For years nearly every Illinois hospital has paid into a pot of money that helps the state bring in more federal dollars. But the program, effectively a tax on hospitals, is dated and doesn’t reflect how much the health care industry has changed.
Now, state lawmakers, the Rauner administration and lobbyists want to modernize the hospital assessment program, shaking up how it doles out money to medical centers across the state. Currently, it redistributes funds based on Medicaid services provided in the hospital in 2005 and on an outpatient basis in 2009.
The potential overhaul is causing major anxiety among hospital executives. A public hearing about the potential changes is scheduled in the Loop on Thursday.
“The hospital tax assessment is our life blood,” said Tim Egan, president and CEO of Roseland Community Hospital on the far South Side. “Without it, you’re going to see a massive string of hospitals shut down in Illinois.”
Roseland, for example, contributes $3.8 million to the hospital assessment program each year, yet gets back about $23 million. That represents nearly half of the hospital’s total budget.
The program, which is set to expire July 1, works this way. Each year, medical centers give a fixed amount of money to the state based on a formula that accounts for how many beds were full in 2015 and how much outpatient revenue was grossed in 2009. Illinois then sends it off to the federal Centers for Medicare & Medicaid Services for a match to generate a total of $3.5 billion for the state. Most of the money flows back to hospitals, but some goes to other services, including long-term care. The $3.5 billion pot represents about 16 percent of the budget for the Illinois Department of Healthcare and Family Services, which runs Medicaid.
The reality is that a lot has changed. Low-income Chicago neighborhoods that surround safety net hospitals have emptied out, dwindling their patient base. The push towards outpatient care means fewer people need to be hospitalized. At the same time, the state expanded Medicaid under the Affordable Care Act, leading to crops of new patients who sought care elsewhere. The bottom line: The current assessment program doesn’t reflect where Medicaid patients seek treatment.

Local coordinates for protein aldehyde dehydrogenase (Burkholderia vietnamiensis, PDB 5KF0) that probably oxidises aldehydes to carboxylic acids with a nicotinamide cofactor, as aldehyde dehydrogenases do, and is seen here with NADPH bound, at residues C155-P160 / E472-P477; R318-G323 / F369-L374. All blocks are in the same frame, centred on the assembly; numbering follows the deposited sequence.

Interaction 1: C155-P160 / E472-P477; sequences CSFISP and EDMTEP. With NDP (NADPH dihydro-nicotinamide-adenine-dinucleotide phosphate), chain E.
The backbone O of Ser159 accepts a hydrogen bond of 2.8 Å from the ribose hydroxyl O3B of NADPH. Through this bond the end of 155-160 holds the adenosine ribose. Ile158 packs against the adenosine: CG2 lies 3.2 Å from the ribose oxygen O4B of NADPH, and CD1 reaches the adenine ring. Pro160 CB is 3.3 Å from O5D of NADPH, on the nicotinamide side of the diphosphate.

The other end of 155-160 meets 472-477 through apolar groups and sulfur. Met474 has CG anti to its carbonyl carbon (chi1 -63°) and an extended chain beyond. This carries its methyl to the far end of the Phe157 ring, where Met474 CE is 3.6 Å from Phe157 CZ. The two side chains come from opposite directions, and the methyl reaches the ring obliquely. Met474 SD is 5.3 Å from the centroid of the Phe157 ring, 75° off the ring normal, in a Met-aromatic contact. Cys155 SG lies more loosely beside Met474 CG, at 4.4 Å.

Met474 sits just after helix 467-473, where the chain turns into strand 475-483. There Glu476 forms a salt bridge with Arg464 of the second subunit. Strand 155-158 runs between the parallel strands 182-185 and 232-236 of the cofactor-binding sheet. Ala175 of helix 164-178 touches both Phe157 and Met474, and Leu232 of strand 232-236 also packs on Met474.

“It’s a tough process to renegotiate,” said Rep. Greg Harris, a Chicago Democrat who is among state lawmakers working to redesign the program. “Every hospital in the state is affected. There will be winners and there will be losers.”
A dramatic shift in the landscape
The revamp could drastically alter the hospital landscape in Illinois. In the new hospital assessment program, more money would follow the patient, and hospitals would be paid based on Medicaid services they provided in 2015. At the same, a special fund would help hospitals saddled with lots of vacant beds to close or convert to facilities that might be needed more, such as an urgent care center or a behavioral health hospital.
Hospitals that largely depend on Medicaid dollars would be prioritized. But in Roseland’s case, some might still lose money going forward.
Under the latest proposal, Roseland would receive about $7 million less. This comes as Egan’s salary is frozen for at least 60 days (he makes $350,000 a year). Under orders from the hospital board to keep the hospital afloat, he recently laid off workers and cut some senior executives’ pay by 25 percent. Like hospitals around the state, Roseland isn’t getting paid on time by private insurers that cover Medicaid patients, and it has seen an uptick in the number of claims insurers deny.
A.J. Wilhelmi, president and CEO of the Illinois Hospital and Health Association, a leading lobbying group that’s negotiating the redesign on behalf of its members, acknowledged the tough path ahead for his industry. He represents safety nets and affluent health systems alike.
“It’s a challenging environment in health care,” he said, ticking off a host of financial pressures that hospitals face. “We are working diligently to collect the input from our diverse membership and to move this program forward with significant reforms.”
So far, a sticking point between lawmakers, lobbyists and the Rauner administration is how much additional money Illinois can spend on Medicaid, and therefore ask federal CMS to match. An analysis by Matt Werner Consulting found that Illinois could spend at least $500 million more, including the match from D.C.
In the meantime, hospital CEOs await their fate.